United States President Donald Trump signed an executive order that will provide more support to military veterans transitioning to life as civilians. The order is a specific attempt on the part of the president to positively affect suicide rates for veterans.
One in five returning veterans that have served in Iraq and Afghanistan have been shown to suffer from post-traumatic stress syndrome and are 2-3 times as likely to make an attempt on their own lives that active duty service members.
The President’s order makes the Departments of Veterans Affairs, Homeland Security, and Defense all responsible for a workable plan to provide the resources needed to support veterans with treatment for mental health and suicide prevention. The deadline for submitting these plans is 60 days.
The Presidents states that the goal is for veterans to receive a level of care that they “richly deserve.”
The Veterans Administration responded immediately with Secretary David Shulkin promising that the VA will be prepared to provide a full year of mental health to returning service members by the President’s deadline. Shulkin also noted that returning veterans will be able to sign up for these services before returning home from active duty.
The Department of Defense has also expressed that they will have a plan in place but have been much less specific.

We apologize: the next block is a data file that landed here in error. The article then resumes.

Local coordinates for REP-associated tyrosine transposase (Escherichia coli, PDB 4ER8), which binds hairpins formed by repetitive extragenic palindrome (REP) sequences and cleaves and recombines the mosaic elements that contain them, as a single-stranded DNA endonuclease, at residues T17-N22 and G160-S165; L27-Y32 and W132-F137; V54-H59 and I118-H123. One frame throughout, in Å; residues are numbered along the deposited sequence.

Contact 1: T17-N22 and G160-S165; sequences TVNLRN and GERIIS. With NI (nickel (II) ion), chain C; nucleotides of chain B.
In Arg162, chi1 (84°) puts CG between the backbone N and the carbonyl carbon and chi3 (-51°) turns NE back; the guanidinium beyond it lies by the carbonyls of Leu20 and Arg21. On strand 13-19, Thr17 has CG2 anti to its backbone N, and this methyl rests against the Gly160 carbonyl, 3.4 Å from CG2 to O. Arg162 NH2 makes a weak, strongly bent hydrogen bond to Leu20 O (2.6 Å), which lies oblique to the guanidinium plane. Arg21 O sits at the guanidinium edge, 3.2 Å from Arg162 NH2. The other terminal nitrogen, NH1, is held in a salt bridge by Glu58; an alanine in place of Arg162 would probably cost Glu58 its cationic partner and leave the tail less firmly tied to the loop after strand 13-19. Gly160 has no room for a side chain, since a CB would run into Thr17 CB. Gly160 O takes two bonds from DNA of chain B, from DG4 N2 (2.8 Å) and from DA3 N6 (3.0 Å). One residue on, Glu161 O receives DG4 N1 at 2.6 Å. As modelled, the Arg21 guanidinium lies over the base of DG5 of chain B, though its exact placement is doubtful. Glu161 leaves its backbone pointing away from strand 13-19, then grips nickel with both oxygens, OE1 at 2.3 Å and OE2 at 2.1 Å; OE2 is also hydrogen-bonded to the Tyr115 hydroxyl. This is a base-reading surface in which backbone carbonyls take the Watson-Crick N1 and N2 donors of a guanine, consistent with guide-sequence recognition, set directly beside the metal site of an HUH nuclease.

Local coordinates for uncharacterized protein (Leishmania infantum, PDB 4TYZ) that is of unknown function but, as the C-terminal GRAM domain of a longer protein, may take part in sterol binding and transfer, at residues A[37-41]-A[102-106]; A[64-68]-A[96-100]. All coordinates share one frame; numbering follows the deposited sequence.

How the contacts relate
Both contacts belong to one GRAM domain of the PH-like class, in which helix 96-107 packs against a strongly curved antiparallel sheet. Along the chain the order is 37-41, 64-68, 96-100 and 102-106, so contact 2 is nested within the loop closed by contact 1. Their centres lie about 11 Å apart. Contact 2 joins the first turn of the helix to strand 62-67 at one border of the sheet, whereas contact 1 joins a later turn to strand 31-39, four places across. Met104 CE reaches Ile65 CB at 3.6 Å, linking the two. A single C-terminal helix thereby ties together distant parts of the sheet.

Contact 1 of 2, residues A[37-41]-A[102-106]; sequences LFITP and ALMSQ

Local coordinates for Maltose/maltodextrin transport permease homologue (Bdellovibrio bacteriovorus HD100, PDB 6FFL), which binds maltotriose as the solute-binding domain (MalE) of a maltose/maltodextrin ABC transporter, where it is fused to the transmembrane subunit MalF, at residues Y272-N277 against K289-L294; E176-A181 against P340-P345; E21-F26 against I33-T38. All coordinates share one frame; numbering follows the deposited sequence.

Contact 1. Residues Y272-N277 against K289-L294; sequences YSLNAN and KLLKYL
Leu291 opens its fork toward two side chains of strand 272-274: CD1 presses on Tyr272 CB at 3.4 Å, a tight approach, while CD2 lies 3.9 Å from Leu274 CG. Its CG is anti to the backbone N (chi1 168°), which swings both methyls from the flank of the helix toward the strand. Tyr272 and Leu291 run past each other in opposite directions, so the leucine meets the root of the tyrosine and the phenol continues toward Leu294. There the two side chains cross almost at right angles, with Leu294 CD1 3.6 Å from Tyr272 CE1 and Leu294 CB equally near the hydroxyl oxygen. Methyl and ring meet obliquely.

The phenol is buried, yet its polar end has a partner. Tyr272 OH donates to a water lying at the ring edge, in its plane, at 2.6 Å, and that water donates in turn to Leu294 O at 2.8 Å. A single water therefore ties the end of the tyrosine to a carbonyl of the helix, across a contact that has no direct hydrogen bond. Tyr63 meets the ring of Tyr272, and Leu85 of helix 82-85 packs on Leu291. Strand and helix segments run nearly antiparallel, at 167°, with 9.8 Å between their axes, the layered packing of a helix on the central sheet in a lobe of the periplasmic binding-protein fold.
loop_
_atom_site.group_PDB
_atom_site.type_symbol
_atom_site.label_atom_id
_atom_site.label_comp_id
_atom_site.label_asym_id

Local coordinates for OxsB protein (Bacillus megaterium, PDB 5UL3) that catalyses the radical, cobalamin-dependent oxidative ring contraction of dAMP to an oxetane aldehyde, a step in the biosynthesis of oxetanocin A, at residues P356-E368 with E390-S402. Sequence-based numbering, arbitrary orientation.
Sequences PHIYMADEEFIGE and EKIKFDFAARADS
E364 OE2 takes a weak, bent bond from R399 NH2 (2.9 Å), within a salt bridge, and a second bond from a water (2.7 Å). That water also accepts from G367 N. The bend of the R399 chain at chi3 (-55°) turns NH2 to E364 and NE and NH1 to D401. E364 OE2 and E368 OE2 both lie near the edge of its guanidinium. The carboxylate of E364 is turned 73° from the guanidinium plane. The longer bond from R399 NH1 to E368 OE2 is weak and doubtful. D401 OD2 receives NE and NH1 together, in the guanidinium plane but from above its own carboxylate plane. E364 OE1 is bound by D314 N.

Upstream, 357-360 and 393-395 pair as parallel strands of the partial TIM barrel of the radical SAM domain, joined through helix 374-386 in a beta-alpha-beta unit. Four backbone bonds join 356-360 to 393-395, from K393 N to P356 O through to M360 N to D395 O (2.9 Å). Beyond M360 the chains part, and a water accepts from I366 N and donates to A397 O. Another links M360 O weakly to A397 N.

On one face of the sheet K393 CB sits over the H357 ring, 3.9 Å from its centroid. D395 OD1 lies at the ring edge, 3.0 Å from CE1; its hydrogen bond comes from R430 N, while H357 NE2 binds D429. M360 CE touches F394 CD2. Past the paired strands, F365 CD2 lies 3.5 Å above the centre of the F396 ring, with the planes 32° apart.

The order by the President is another sign that he intends to honor campaign promises to improve services available to veterans and to be a catalyst for improving the crisis-ridden VA.
It is always refreshing to read some positive, heart-warming news on the Internet. A recent news story from U.S. News & World Report tells of a disabled Vietnam veteran whose life was transformed by being introduced to a guide dog.
After becoming a double amputee in the Vietnam War in 1970, former Marine Bob Calderon experienced a host of obstacles, but also became quite accomplished in several different fields.
Showing that he wouldn’t be stopped by his disability, Bob Calderon learned to walk on prosthetic limbs and went to school to learn drafting. Although he consistently dealt with pain from his injuries, Mr. Calderon worked as a mechanical draftsman, was married several times and fathered two children.
Additionally, Bob Calderon played wheelchair basketball, became a champion nine-ball billiards champion and participated in wheelchair bowling. Because of prolonged pain from the prosthetic limbs, however, he switched to a wheelchair, which he still utilizes today.
An important factor in Mr. Calderon’s life has been his attendance at a veterans’ peer-support group, where he was able to start the process of acquiring a guide dog.
Ever since he received his guide dog, Mae, Bob Calderon’s life has improved in many ways. Mae can do all sorts of basic commands, as well as open doors and even pull Mr. Calderon’s lightweight wheelchair in a crisis situation.
Another very important thing that Mae has done for Bob Calderon is allow him to be able to give and receive love again, which is a beautiful thing.